Twelve Skeletons

I’m almost certain that when I mention the term ‘hunter-gatherer’, an image of nimble men comes to your mind, carrying spears or bows and arrows, and darting through the African savanna in the blazing sun following the footprints of an antelope…

Something like this:

This depiction of a hunter-gatherer is actually surprisingly realistic when it comes to the San (bushmen) of the Kalahari desert. The San are the indigenous inhabitants of southern Africa. This makes them an incredibly interesting group to study as they are ‘the oldest known lineage of modern human’ (though they may have some european genes after all).

As a testament to how ancestral these hunter-gatherers are, sequencing of their genomes has shown that they are more genetically different from each other (on average) than a European and Asian are. This is because they have had a much longer time to diversify. Amazing.

Then, around 2,000 years ago, pastoralism arrived in South Africa (shown by archaeology and genetics), through the meeting of San hunter-gatherers and Bantu-speaking pastoralists.

Project 1

In a little rock shelter, three and a half hours north of Cape Town, 12 San hunter-gatherer skeletons were unearthed by Anthony Manhire (from the archaeology department at the University of Cape Town) in the 1980’s. Radiocarbon dating of these skeletons has found that they are between 2150-2000 years old: the exact period when pastoralism appeared in South Africa.
I have joined a team of archaeologists, anthropologists, geneticists and microbiologists, to reveal as much as possible about the 12 individuals found at Faraoskop (Pharaoh’s Head – the name of this site), partially through the artifacts found which date back to 16,000 years ago. These include stone tools, ostrich eggshell beads, shell pendants, and arrows.
Most important questions include; How are they related? Were they all buried in one event? How similar are they to extant San? How did they die – were they murdered? What were they eating?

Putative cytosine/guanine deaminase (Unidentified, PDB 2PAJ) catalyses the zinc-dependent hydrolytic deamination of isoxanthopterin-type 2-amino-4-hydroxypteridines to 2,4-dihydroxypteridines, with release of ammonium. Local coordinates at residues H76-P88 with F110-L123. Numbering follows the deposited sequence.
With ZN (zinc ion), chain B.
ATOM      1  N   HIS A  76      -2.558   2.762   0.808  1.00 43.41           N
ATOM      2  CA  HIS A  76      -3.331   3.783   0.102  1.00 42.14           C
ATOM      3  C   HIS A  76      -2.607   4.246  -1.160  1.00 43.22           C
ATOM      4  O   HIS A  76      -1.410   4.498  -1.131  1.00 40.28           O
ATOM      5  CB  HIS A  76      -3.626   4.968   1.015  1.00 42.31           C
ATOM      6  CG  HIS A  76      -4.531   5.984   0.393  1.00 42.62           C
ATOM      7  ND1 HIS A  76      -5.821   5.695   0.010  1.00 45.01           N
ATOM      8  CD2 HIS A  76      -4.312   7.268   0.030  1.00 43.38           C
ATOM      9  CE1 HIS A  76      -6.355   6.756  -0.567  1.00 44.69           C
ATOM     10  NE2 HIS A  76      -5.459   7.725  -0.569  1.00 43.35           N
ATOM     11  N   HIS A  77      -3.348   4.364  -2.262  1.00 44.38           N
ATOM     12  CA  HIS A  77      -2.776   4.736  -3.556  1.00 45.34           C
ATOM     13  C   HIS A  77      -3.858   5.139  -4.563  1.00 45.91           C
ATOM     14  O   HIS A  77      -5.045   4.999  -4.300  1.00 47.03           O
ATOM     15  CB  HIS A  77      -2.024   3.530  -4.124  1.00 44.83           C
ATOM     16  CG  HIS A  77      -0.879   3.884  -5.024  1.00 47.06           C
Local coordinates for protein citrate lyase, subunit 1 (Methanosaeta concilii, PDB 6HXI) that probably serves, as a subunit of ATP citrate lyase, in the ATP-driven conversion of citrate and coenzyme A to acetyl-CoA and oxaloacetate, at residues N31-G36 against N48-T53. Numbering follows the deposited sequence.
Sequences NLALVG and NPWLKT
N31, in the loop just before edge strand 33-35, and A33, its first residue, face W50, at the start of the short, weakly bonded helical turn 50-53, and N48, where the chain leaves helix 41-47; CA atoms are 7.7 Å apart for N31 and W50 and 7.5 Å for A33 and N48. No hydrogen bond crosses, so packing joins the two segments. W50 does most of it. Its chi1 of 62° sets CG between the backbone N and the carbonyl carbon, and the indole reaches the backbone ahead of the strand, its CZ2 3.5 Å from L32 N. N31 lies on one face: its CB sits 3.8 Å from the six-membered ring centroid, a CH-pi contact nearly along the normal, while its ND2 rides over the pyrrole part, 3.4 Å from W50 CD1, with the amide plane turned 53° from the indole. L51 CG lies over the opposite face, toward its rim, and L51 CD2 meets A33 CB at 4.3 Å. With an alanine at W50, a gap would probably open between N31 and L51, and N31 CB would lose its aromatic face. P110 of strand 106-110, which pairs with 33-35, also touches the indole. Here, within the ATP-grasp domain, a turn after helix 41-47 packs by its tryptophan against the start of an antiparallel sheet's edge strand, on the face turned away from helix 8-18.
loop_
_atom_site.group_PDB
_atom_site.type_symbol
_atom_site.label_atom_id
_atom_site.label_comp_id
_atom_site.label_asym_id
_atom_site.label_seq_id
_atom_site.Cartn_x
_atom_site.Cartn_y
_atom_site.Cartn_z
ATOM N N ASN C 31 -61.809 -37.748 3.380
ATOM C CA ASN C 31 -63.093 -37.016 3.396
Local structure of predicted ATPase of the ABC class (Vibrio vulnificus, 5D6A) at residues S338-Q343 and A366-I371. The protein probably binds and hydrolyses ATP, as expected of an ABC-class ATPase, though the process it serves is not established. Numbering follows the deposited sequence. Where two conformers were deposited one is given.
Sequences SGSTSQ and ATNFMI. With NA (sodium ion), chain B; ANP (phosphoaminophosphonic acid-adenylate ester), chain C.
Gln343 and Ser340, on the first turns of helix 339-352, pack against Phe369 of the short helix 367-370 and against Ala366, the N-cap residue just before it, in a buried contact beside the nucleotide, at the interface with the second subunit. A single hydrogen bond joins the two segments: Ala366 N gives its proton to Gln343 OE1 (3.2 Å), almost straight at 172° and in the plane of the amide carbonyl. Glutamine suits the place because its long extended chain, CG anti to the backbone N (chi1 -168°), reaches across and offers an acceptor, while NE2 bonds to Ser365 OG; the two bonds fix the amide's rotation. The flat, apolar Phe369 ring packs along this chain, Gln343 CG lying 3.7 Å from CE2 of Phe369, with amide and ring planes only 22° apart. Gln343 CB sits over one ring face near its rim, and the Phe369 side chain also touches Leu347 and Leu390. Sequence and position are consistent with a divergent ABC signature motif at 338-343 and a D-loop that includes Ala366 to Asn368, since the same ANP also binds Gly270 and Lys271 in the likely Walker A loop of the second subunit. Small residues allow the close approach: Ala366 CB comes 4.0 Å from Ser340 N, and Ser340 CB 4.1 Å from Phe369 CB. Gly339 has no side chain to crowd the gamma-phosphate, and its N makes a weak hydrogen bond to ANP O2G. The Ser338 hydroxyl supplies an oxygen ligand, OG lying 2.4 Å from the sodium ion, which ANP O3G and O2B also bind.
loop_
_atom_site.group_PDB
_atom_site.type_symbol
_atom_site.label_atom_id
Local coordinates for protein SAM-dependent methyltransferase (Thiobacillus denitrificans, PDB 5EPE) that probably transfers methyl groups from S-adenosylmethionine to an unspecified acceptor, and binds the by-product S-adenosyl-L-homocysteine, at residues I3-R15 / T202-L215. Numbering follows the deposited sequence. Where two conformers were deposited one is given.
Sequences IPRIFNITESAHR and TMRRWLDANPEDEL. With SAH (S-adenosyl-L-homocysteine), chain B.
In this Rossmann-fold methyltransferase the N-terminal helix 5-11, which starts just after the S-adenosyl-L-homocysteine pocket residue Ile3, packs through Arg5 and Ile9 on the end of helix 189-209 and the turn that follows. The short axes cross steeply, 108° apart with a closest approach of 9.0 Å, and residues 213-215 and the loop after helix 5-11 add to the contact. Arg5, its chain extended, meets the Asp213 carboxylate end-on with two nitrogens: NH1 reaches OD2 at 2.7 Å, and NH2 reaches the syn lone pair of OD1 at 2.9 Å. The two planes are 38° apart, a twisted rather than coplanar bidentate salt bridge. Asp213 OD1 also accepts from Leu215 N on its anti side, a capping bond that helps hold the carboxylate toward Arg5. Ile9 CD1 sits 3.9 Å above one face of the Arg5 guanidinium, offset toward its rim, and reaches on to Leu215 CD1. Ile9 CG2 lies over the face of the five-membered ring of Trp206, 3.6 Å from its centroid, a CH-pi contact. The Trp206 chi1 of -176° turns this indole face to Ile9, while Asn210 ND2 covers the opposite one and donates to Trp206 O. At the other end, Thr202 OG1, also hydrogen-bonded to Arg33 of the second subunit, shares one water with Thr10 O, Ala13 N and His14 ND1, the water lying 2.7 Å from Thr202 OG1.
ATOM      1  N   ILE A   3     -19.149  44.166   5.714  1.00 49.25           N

We have already extracted the mitochondrial DNA from several of the skeletons, and a very exciting effort is underway to sequence their entire genomes, which would reveal an incredible amount. Problem is, DNA degrades quicker in hotter climates (not a problem for European Neanderthal DNA etc.), so extracting enough viable DNA may be a big problem. We’ll soon find out.

The implications are that we will discover more about the ancestors of southern Africans, their burials and levels of violence, as well as how humans shifted from solely hunting and gathering  to domesticating animals.

So that’s a pretty amazing project. And it’s a beautiful site in the middle of nowhere…

Faraoskop

Faraoskop

Prof Parkington & Nonhlanhla

Project 2

Finding out what seasons southern African hunter-gatherers occupied cave and rock shelter sites is the aim of another project. Here we’re using a ‘dassie calendar’ (which uses the timing that teeth erupt in the jaw bone of dassies) to see what month they were killed, and therefore when humans were occupying the site (results so far suggest they inhabited the caves mostly in winter, ate loads of dassies and shellfish, then left).

Have a look at this paper for more detailed description if you are intrigued.

Quite a few of the dassie jaws we find are charcoaled; the victims of undoubtably delicious hunter-gatherer barbecues.

Dassie mandible

So these projects are involved in the late stages of human evolution: late hunter-gatherer behaviour and the spread of pastoralism, both of which are hugely important in understanding our history

[Note: All turquoise text is a link, mostly to scientific studies]

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